On the design of forgiving biometric security systems
conference contributionposted on 16.03.2010, 11:21 by Raphael C.-W. Phan, John N. Whitley, David Parish
This work aims to highlight the fundamental issue surrounding biometric security systems: it's all very nice until a biometric is forged, but what do we do after that? Granted, biometric systems are by physical nature supposedly much harder to forge than other factors of authentication since biometrics on a human body are by right unique to the particular human person. Yet it is also due to this physical nature that makes it much more catastrophic when a forgery does occur, because it implies that this uniqueness has been forged as well, threatening the human individuality; and since crime has by convention relied on identifying suspects by biometric characteristics, loss of this biometric uniqueness has devastating consequences on the freedom and basic human rights of the victimized individual. This uniqueness forgery implication also raises the motivation on the adversary to forge since a successful forgery leads to much more impersonation situations when biometric systems are used i.e. physical presence at crime scenes, identi cation and access to security systems and premises, access to nancial accounts and hence the ability to use the victim's nances. Depending on the gains, a desperate highly motivated adversary may even resort to directly obtaining the victim's biometric parts by force e.g. severing the parts from the victim's body; this poses a risk and threat not just to the individual's uniqueness claim but also to personal safety and well being. One may then wonder if it is worth putting one's assets, property and safety into the hands of biometrics based systems when the consequences of biometric forgery far outweigh the consequences of system compromises when no biometrics are used.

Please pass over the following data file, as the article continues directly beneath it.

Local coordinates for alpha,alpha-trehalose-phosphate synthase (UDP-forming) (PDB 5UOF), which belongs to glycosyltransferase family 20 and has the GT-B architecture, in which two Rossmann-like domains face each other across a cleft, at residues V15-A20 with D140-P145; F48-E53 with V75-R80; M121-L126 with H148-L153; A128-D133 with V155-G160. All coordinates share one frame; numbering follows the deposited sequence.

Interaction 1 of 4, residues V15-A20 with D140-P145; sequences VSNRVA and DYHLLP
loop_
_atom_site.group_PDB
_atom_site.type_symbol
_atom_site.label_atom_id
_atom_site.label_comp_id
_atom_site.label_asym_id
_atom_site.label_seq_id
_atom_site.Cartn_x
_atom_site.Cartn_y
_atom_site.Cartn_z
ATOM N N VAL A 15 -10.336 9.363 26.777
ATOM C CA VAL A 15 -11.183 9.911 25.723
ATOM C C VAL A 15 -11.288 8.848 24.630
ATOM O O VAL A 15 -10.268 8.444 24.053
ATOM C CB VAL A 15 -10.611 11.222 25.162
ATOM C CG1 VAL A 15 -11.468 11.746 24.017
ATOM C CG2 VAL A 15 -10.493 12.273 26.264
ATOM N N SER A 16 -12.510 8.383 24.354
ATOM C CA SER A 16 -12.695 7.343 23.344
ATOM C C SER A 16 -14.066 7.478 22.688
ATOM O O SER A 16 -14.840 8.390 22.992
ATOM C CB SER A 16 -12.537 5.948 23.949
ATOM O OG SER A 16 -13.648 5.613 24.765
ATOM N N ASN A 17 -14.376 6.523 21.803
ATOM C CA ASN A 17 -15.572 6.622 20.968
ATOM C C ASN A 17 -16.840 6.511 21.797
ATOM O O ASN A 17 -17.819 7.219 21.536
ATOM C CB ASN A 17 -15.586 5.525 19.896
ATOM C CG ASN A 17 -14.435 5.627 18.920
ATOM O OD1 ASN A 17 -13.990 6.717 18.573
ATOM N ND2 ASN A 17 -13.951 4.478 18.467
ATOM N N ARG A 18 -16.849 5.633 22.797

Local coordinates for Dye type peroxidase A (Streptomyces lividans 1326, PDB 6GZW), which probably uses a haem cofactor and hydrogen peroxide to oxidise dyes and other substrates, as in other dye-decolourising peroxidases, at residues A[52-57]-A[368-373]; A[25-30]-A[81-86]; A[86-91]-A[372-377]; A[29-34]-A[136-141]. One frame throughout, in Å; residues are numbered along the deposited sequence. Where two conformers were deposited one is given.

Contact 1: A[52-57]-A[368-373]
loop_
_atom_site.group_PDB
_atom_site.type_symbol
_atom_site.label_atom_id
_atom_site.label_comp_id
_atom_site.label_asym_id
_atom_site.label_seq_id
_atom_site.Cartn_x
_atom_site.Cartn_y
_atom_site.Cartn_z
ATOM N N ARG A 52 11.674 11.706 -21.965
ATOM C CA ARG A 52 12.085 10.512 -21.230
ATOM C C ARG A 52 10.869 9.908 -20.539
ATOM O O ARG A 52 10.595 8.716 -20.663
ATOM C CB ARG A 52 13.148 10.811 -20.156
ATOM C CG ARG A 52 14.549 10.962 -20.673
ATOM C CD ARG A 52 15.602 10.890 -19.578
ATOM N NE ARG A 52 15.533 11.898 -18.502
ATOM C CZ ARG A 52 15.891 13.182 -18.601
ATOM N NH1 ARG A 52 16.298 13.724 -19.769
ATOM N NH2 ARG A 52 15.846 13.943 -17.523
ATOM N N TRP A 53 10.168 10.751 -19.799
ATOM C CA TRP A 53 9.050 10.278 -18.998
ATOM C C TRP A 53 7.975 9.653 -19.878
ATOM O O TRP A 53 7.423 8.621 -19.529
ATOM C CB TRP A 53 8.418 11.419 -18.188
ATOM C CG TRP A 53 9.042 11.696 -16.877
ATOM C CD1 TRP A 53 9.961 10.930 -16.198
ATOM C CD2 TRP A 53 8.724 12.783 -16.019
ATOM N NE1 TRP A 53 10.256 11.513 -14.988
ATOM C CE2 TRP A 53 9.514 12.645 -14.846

- Mechanical, Electrical and Manufacturing Engineering